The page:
Phil Nichol: Too Much
Monkey Barrel Comedy
⭐⭐⭐⭐⭐ (5 stars)
Despite the docile (yet, mellow) audience, Nichol’s exceptional ability as a storyteller bestows the atmosphere with a pleasing humility that appeals to old and young; new and returning fans.
This intimate setting, at the Monkey Barrel, was the perfect location for his comedic repertoire. Picture this: You enter to see a cheerful Phil swaggering around the stage, with his guitar in hand and a greeting. You are in a safe place. The music is warm and fulfilling, and the discreet lighting allows you to drink in said music: a melodic osmosis.
But this osmosis extends beyond that of melody. Indeed, this give-and-take relationship between Nichol and his audience naturally develops during the show. Between his larger-than-life interactive anecdotes about strict religious upbringing, drugs, marathon running, taking the piss out of Scottish people, and prison, there is sage-old wisdom in this man. A humbling quality delivered between his highly-animated performance through his commentary about ageing and his obvious reverence for his elders.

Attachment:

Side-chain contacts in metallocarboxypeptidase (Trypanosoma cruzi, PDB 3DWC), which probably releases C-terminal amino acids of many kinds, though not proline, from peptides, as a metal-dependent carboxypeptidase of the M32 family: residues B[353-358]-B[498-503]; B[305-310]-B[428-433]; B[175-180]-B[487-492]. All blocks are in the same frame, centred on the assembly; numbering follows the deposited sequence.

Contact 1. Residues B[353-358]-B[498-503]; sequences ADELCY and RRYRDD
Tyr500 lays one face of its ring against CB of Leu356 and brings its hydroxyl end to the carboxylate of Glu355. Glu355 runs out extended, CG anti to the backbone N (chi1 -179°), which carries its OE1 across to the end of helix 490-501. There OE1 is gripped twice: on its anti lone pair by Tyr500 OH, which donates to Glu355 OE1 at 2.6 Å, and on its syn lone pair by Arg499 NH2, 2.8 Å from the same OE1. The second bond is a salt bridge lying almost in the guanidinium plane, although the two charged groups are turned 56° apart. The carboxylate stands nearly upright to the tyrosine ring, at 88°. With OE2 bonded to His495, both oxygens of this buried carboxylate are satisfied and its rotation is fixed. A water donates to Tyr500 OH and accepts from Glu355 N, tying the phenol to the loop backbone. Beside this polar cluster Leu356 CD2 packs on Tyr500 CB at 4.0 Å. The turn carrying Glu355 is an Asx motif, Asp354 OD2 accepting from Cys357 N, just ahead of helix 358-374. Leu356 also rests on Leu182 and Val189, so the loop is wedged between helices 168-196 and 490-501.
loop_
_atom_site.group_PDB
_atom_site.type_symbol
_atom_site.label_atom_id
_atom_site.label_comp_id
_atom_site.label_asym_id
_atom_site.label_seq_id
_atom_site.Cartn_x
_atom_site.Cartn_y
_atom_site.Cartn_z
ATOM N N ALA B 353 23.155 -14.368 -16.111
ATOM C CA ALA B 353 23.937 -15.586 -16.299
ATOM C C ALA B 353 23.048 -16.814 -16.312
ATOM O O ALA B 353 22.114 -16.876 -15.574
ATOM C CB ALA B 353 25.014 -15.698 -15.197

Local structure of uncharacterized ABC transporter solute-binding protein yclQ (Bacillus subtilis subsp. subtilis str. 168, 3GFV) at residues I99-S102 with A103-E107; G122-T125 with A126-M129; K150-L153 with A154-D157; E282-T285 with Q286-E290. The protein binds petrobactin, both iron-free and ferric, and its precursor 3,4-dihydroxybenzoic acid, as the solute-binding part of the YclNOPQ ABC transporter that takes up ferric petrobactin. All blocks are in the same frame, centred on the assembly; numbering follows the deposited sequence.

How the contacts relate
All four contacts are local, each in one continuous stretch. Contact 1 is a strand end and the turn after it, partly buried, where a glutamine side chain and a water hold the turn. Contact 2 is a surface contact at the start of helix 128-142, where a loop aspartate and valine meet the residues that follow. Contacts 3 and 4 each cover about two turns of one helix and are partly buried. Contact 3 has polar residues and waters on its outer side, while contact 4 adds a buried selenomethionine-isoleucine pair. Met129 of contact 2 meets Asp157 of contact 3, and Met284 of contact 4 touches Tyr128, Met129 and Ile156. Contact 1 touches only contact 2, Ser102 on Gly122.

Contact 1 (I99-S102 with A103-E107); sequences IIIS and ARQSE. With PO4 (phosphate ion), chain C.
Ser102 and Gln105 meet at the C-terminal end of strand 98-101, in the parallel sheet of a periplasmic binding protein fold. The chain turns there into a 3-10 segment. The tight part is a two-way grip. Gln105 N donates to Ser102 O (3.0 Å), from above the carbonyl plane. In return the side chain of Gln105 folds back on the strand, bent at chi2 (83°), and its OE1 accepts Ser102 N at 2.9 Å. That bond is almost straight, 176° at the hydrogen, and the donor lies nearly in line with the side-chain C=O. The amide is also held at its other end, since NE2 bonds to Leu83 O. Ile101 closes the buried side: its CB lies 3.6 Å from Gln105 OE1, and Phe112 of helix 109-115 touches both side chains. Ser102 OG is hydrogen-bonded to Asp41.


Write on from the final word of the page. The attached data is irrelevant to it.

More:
The real meaning of his performance is realised at those moments of self-effacement. The fact is, growing older is a mixed bag of complexity. Complexity upon complexity, of growing insight, amid constant learning, and growing vulnerability. Too Much is happening with-in and with-out us, while we go through the motions of life. If for an hour, you can devote your time to learning from this man through laughter and tears, you will be rewarded. Phil Nichol has a heart of gold.
By Joshua Kaye